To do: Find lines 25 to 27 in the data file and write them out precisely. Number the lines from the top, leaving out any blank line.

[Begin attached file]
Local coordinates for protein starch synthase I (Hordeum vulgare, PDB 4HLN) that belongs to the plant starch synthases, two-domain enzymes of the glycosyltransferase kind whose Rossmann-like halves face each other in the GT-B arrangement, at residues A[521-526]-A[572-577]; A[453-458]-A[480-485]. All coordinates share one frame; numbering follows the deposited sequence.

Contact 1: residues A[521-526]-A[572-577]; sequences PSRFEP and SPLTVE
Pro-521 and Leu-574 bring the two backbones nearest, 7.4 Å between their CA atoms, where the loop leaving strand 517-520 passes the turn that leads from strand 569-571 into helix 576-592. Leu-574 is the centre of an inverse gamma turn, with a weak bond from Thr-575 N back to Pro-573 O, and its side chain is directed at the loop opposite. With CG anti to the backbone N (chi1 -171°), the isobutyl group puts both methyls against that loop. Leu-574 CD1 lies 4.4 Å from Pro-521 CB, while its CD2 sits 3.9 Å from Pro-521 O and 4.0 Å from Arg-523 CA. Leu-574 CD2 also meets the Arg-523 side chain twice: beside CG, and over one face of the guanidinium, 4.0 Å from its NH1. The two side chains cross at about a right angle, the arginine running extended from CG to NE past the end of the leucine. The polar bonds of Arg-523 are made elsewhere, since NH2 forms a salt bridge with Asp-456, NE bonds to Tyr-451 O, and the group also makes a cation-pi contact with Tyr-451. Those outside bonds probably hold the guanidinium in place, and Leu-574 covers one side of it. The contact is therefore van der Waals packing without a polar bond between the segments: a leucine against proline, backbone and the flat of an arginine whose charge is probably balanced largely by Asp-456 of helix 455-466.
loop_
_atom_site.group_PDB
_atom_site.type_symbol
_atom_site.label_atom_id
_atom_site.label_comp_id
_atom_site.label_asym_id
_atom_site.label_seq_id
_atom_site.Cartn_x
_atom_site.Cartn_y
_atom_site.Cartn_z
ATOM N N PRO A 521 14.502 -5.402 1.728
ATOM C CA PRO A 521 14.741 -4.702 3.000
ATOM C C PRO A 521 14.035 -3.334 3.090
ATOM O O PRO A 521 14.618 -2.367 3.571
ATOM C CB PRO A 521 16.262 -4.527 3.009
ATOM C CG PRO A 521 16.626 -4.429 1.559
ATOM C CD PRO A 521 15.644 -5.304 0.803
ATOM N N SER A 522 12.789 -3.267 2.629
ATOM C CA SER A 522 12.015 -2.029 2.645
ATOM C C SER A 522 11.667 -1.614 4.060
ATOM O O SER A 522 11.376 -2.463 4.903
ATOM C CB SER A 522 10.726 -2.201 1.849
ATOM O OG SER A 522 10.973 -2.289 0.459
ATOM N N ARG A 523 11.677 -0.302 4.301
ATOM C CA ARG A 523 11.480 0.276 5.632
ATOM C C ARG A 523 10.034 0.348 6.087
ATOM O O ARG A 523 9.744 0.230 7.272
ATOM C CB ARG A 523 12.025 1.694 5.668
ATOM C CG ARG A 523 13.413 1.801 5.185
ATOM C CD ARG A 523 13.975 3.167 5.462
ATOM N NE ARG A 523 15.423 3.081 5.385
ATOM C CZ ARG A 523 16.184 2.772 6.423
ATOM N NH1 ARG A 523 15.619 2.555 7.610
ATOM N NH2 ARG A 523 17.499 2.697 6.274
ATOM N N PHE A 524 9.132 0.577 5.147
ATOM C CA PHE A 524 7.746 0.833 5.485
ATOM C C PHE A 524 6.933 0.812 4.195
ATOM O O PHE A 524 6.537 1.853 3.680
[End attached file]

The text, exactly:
ATOM C CB SER A 522 10.726 -2.201 1.849
ATOM O OG SER A 522 10.973 -2.289 0.459
ATOM N N ARG A 523 11.677 -0.302 4.301